Hi, good morning, Doug. Just checking in on the balance sheet, debt maturity later this year and what your thoughts are with regards to debt reduction versus refinancing. Is that something you come to a conclusion on or waiting and seeing?

Douglas F. Bauer -- Chief Executive Officer

Yes. We've talked about -- we probably refinance those bonds that are coming due in June. We did generate $300 million of cash flow last year; we think we're going to be generating positive cash flow this year as well. So, we -- fortunately, we have the option to do either refinance or pay it within our existing debt structure, right now. So right now we're just kind of monitoring the markets and what that might --- an outcome might be so.

James Finnerty -- Citi -- Analyst

So, for the full year, would you expect that the debt balance to remain kind of stable?

Douglas F. Bauer -- Chief Executive Officer

I think our debt is going to be decreasing over the full year.

James Finnerty -- Citi -- Analyst

Okay, great, thanks so much.

Operator

Our next question comes from Alex Barron with Housing Research Center. Please proceed with your question.

Alex Barron -- Housing Research Center -- Analyst

Yes, thanks guys. I was hoping you can comment on the G&A of $43 million this quarter run rate given the the acquisition going forward or was there more of a one-time maybe cost something in there?

Michael D. Grubbs -- Chief Financial Officer and Treasurer

I mean, well, it was a strong quarter for us. The Company had a record year from an earnings perspective. So there's probably some more bonus accrual associated with that number. Short of that, I mean, we added the Carolinas. We...

Thomas J. Mitchell -- President and Chief Operating Officer

More start-up costs.

Michael D. Grubbs -- Chief Financial Officer and Treasurer

(multiple speakers) There is more start-up costs in some of the other smaller divisions that we have. So you're going to see that run rate kind of continue, Alex.

Alex Barron -- Housing Research Center -- Analyst

Got it. And can you give any comment, Mike, on financial services, what do you expect during this year?

Michael D. Grubbs -- Chief Financial Officer and Treasurer

I didn't give any on this year, but it's -- last year, we generated roughly, I don't know, it's $9.8 million, $10 million.

Douglas F. Bauer -- Chief Executive Officer

It's very comparable on a year-over-year basis to what we did in 2018.

Michael D. Grubbs -- Chief Financial Officer and Treasurer

I mean, the volumes being roughly the same, ASPs are down. I mean, it's going to be roughly the same number.

Alex Barron -- Housing Research Center -- Analyst

Okay, great. Thanks guys.

Operator

Our next question comes from Jay McCanless with Wedbush. Please proceed with your question.

Jay McCanless -- Wedbush -- Analyst

Hi, thanks for taking my follow-up. Just two quick ones. Number one, what percentage of your current orders or your backlog are under a contingency contract and how is that percent driven over the last few quarters?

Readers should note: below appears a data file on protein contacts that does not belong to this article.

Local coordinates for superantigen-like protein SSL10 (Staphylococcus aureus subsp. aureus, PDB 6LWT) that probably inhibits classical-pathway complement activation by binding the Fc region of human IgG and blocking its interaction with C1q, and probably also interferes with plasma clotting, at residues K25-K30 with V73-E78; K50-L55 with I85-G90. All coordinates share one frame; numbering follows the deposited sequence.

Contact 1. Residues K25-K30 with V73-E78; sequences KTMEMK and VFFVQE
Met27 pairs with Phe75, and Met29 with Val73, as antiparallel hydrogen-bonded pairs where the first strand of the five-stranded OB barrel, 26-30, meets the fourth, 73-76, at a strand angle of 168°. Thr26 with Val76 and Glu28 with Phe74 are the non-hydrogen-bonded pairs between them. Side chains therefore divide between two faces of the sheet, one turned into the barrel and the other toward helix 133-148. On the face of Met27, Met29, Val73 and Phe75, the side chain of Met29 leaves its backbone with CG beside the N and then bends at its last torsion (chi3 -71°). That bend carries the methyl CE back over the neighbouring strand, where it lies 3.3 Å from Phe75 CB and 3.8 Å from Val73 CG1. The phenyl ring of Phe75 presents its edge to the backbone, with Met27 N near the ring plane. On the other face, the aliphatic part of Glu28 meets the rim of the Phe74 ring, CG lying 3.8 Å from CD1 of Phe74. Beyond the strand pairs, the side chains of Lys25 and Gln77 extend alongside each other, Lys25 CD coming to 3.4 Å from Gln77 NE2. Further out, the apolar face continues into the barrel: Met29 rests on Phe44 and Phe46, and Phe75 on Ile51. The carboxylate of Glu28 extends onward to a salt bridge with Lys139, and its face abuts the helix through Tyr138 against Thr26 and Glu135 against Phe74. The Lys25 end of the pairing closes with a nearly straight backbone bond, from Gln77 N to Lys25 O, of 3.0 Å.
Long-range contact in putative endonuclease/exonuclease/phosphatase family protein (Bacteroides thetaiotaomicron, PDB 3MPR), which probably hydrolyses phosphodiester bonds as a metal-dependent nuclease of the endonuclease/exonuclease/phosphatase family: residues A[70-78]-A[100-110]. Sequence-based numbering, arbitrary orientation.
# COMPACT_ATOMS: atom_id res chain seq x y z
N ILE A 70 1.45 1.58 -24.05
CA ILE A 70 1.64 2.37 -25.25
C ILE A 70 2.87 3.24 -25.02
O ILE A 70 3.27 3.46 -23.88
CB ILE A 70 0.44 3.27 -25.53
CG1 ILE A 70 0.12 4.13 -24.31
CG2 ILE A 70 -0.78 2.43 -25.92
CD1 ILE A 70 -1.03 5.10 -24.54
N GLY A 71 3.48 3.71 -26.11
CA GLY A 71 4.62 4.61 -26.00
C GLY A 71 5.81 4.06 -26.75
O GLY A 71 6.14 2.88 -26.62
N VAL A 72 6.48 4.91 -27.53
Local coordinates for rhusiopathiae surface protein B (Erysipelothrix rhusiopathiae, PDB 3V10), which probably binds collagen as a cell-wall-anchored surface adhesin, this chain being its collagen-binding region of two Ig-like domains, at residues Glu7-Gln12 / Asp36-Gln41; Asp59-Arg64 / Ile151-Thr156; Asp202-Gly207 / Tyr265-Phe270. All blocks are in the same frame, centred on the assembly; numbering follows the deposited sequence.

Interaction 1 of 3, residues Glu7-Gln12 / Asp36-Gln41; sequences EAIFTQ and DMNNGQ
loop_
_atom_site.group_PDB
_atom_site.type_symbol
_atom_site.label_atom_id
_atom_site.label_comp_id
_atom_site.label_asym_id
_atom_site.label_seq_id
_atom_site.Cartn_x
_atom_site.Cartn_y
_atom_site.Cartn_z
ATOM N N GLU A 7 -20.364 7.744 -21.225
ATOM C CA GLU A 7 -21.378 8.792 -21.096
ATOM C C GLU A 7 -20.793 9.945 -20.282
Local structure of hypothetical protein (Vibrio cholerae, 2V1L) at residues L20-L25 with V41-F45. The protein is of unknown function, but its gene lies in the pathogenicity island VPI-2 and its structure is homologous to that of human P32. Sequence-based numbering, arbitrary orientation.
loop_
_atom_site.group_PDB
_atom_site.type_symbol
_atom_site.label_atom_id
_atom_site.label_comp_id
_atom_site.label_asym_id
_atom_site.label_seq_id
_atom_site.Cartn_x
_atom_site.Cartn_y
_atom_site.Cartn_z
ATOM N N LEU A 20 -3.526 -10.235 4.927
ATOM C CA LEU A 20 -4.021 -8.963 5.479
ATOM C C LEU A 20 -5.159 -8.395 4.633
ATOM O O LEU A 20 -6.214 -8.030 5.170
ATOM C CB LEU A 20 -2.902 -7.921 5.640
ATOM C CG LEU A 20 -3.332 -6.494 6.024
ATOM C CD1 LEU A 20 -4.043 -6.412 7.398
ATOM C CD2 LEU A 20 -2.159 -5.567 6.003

Thomas J. Mitchell -- President and Chief Operating Officer

Yes, Jay. This is Tom. We certainly have that as a focused initiative to better manage our contingent buyers, and I would say that percentage is actually coming down. We're taking less contingent sales than we have in the past. And obviously, we've got a fair amount of completed inventory and we're not taking contingent sales on completed inventory. So I don't have the exact percentage, but it's certainly lower than what we've had historically.

Jay McCanless -- Wedbush -- Analyst

And then on the Mid-Atlantic, you're still seeing some weaker results there. What -- can you give us kind of an update, I know, you had some leadership changes there and maybe some product shift. What's going on there and how are you thinking about absorptions for the rest of this year?

Douglas F. Bauer -- Chief Executive Officer

Yes, Jay. This is Doug. The beginning of this year with the government shutdown definitely had some impact at Winchester on buyer confidence and in the first part of this year -- for the year, pleased to see that our Winchester division actually exceeded their profit plan. So the leadership led by Brad Blank has done an excellent job of kind of reengineering the sales and marketing, land acquisition and product and collaboration effect and really implemented the TRI Pointe operating strategy in the mid-Atlantic. So, we're pretty bullish about the long-term impacts that Winchester can have and a positive impact going forward and Brad is one of our strong leaders going forward to do that.

Jay McCanless -- Wedbush -- Analyst

Great, thank you.

Operator

Ladies and gentlemen, we've reached the end of the question-and-answer session. At this time, I like to turn the call back to Doug Bauer for closing comments.

Douglas F. Bauer -- Chief Executive Officer

Well, thank you. And we look forward to speaking with everybody at the end of the next quarter and have a great week. Thank you.

Operator

This concludes today's conference. You may disconnect your lines at this time and we thank you for your participation.

Duration: 55 minutes

Call participants:

Chris Martin -- Vice President of Investor Relations

Douglas F. Bauer -- Chief Executive Officer

Michael D. Grubbs -- Chief Financial Officer and Treasurer

Stephen East -- Wells Fargo -- Analyst

Alan Ratner -- Zelman & Associates -- Analyst

Thomas J. Mitchell -- President and Chief Operating Officer

Christopher Patrick McNally -- Evercore -- Analyst

Stephen Kim -- Evercore -- Analyst

Jay McCanless -- Wedbush -- Analyst

Mario -- Deutsche Bank -- Analyst

Jack Micenko -- SIG -- Analyst

Carl Reichardt -- BTIG -- Analyst

Mike Dahl -- RBC Capital Markets -- Analyst

Alex Rygiel -- B. Riley FBR -- Analyst

James Finnerty -- Citi -- Analyst

Alex Barron -- Housing Research Center -- Analyst